Driverless car appears to flee the scene after being pulled over by cops

Enlarge / Cruise’s driverless Bolt EVs are a common sight in San Francisco.


A video showing a driverless car being stopped by the police and then attempting to drive away went viral over the weekend. San Francisco police stopped one of Cruise’s autonomous Chevrolet Bolt EVs, likely because the car’s headlights were not on despite it being night. In the video, first posted to Instagram on April 2, an officer can be heard saying, “There’s nobody in it.”

But a few seconds later, after the officer walks back to his police car, the autonomous vehicle—perhaps deciding that the traffic stop was over—tries to drive away before pulling over to a stop a few hundred feet away.

Cruise says that the car wasn’t trying to make a run for it. The vehicle first yielded to the police vehicle, then pulled over to a safe spot for the actual traffic stop, the company says. One of the police officers contacted Cruise to inform it of the situation, and the driverless car did not receive a ticket. Cruise says it has fixed whatever caused the car to drive without its headlights at night.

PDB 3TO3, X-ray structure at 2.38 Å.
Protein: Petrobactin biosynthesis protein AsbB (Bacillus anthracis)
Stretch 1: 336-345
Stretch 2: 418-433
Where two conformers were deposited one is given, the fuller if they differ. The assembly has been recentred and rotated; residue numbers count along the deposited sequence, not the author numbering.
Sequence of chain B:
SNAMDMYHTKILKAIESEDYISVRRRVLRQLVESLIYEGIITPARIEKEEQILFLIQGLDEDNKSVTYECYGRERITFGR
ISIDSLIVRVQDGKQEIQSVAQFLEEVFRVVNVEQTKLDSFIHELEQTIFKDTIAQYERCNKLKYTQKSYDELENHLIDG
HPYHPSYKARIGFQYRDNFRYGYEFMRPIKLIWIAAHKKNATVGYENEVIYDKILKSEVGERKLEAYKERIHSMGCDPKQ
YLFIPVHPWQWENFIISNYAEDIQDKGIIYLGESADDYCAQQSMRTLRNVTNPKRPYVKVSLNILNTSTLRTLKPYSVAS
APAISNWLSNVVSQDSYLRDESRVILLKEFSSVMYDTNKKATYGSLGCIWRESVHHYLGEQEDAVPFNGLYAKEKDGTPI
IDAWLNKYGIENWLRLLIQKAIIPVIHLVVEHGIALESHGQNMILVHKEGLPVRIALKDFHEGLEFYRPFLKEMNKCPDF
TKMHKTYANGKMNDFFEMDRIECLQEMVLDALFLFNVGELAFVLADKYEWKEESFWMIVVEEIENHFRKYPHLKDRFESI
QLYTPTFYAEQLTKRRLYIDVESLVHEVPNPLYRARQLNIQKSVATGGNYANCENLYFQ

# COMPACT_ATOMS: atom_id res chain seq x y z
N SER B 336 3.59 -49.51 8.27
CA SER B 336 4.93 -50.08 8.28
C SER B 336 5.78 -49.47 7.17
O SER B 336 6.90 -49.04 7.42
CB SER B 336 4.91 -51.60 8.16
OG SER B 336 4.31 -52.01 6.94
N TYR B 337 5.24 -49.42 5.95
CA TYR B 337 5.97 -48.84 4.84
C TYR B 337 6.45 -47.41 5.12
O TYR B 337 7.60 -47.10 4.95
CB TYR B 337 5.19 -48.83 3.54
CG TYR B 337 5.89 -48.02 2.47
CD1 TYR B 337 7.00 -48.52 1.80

This is not the first time that a driverless car has been stopped by the police. Way back in 2015, when it was still just the Google Self-Driving Car Project and not Waymo, a Google self-driving car was stopped in Mountain View, California, for going just 24 mph (39 km/h) in a 35 mph (56 km/h) zone. On that occasion, no ticket was issued, as the officer decided that no law had been broken.

In 2019, a police officer in Providence, Rhode Island, pulled over one of May Mobility’s low-speed autonomous shuttles. The six-person shuttles run a 12-stop urban loop to and from a train station, but on the first day of operations, one was stopped by an officer who was unfamiliar with the vehicle. No charges resulted from that interaction, either.

Also in 2019, a driverless Tesla was stopped after its owner used the car’s remote summon feature in Florida. However, in that case, the incident was staged by a YouTuber.

Autonomous vehicle developers like Cruise and Waymo have prepared guides for first responders on how to interact with the vehicles in case of emergencies.

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